04:23 — Tony “couldn’t agree more” with John’s comments. Microsoft is the company that “locks on to a vision, out-executes everybody, and sticks with it longer than everybody.” Tony says he isn’t surprised that Nadella is a bit more willing to step up as a visionary. Additionally, he suggests that we — analysts, buyers, and vendors, for instance — are all using “nomenclature of the past to describe something that is clearly the future.” Categorizing AI as the next computing model does not capture the energy of the profound nature of this transition. Tony believes this idea will be “the biggest transition in technology” of his lifetime.
07:03 — AI is not new — companies we engage with every day have been integrating this technology into their products for a long time. The rise of artificial intelligence, as seen through developments like ChatGPT, has been predicted for quite some time. John notes that it forces the world to reimagine what human intelligence means in an artificially intelligent world in order to stay relevant.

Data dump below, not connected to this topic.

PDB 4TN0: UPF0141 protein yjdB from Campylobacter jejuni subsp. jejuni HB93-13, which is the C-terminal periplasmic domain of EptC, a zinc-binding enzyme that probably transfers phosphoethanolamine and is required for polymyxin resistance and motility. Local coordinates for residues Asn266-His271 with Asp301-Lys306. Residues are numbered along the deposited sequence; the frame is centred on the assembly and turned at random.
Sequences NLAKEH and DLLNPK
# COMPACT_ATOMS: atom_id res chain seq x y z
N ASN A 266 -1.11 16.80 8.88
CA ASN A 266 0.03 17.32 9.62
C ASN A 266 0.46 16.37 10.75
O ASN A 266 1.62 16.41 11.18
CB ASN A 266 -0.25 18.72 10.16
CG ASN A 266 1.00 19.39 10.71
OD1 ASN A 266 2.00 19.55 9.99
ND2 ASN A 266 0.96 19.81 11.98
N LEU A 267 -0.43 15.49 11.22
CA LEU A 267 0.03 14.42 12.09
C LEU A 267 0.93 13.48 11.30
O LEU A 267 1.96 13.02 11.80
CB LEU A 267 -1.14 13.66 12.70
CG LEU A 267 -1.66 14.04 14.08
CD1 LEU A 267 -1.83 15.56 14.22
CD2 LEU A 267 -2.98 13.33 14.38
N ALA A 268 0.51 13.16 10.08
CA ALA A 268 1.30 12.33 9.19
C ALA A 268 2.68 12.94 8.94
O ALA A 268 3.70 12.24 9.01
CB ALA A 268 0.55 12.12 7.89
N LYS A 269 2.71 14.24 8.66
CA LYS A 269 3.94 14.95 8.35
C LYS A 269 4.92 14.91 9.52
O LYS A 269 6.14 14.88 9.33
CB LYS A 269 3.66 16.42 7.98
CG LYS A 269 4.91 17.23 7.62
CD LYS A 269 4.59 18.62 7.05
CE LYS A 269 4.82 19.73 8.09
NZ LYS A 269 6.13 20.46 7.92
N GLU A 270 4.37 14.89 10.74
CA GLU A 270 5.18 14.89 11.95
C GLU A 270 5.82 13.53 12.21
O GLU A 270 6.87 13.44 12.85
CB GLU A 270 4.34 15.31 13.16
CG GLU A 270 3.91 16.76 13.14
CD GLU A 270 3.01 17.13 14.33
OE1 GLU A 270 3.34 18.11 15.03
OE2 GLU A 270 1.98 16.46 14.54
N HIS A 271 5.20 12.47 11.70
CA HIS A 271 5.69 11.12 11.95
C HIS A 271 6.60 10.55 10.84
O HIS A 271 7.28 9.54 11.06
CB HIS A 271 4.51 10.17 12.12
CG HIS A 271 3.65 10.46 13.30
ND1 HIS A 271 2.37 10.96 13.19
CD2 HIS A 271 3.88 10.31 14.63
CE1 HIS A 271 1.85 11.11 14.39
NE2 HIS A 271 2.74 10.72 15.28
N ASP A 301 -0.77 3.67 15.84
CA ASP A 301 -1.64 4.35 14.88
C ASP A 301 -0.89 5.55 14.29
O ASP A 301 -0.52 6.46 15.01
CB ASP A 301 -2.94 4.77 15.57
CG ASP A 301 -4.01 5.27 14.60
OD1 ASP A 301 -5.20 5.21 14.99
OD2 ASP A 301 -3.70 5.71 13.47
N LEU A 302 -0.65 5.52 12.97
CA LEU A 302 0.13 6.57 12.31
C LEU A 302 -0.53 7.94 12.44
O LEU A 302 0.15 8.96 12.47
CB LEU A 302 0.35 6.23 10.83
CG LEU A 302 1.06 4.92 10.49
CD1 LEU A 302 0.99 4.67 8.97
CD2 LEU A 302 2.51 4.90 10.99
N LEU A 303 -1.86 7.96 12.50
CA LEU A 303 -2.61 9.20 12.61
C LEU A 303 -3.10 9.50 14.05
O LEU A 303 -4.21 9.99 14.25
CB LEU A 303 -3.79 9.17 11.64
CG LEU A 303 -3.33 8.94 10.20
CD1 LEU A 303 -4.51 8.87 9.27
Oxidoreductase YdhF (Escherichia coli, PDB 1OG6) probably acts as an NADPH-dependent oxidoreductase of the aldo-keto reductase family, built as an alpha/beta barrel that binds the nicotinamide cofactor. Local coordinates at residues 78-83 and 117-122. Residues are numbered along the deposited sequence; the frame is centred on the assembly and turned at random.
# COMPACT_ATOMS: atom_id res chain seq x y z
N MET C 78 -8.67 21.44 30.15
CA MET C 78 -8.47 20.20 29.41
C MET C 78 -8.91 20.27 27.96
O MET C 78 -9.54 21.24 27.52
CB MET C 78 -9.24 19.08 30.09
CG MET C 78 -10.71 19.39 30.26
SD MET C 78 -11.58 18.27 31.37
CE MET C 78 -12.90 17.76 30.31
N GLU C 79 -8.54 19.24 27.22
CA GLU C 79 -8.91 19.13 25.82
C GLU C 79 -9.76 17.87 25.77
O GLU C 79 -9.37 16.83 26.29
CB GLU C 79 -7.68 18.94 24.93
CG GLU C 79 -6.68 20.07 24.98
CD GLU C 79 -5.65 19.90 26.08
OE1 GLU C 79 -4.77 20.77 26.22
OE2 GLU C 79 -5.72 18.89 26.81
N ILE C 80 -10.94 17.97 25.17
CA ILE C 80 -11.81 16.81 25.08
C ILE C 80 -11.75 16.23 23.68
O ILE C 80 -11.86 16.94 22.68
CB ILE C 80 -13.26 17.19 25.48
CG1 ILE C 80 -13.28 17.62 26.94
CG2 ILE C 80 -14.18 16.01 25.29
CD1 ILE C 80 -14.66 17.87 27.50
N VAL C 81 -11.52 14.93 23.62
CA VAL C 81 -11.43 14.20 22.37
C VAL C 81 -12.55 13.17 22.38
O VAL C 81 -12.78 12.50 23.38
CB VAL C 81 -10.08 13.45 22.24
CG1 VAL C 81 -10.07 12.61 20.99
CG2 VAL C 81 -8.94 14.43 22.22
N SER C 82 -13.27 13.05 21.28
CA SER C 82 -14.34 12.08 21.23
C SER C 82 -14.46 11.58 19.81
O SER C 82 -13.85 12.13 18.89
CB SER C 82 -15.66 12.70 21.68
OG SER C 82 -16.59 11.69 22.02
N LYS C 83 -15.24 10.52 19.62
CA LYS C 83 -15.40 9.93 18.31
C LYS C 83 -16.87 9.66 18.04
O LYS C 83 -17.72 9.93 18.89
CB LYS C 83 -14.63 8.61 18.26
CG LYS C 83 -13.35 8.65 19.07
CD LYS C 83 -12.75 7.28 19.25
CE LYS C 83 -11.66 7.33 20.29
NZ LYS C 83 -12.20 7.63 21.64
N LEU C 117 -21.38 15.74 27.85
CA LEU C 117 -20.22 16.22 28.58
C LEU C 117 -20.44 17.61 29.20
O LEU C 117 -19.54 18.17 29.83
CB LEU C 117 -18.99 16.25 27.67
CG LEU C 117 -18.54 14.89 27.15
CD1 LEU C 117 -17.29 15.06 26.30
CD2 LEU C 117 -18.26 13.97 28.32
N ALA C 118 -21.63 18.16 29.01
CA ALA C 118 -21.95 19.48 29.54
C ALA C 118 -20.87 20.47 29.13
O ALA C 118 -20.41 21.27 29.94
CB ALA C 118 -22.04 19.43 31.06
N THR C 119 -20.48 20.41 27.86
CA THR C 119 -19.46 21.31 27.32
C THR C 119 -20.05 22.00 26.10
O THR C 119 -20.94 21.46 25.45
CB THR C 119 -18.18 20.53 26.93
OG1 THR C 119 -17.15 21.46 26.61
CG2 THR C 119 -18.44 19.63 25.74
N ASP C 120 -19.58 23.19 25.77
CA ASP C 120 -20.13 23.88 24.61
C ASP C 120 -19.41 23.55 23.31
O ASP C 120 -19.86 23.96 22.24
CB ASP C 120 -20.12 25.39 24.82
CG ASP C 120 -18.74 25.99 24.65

08:51 — Scott reports that he is not surprised about Microsoft’s response to Bob, adding that Bob “hit the questions perfectly” to be able to paint the picture of what these comments mean, given the complexities that lie underneath it. AI is the tip of the spear — its applications will touch so many people in many industries. Scott doesn’t consider AI and the cloud to be mutually exclusive, but rather, symbiotic, as AI will drive the use of cloud services. He finds it interesting that AI is so accessible to so many people and “more life-changing than the cloud.” AI is a huge step in the layer of predictive analysis, and that’s just one application.
10:53 — John notes that the application of AI for predictive analysis and what it’s doing demonstrates a true impact on businesses. To Scott’s point, John agrees that the cloud is the foundation that everything sits on top of, and AI applications are built on that platform. AI as a computing model will be built on the foundation of the cloud. All of the applications that are running on it will be infused with AI.
12:10 — What does AI as the new computing platform mean for businesses, especially those that have just made significant investments in cloud-based, ERP platforms, under the assumption that the cloud was the latest computing platform?
13:35 — Bob suggests that maybe what Nadella intended to say was that AI is not the next computing platform itself but will be “the enhancer” or will create the next computing platform. If he were a customer, Bob says he would be pretty “pissed off” and want some clarity from Microsoft — which was the nature of his questions addressed to Microsoft’s PR firm.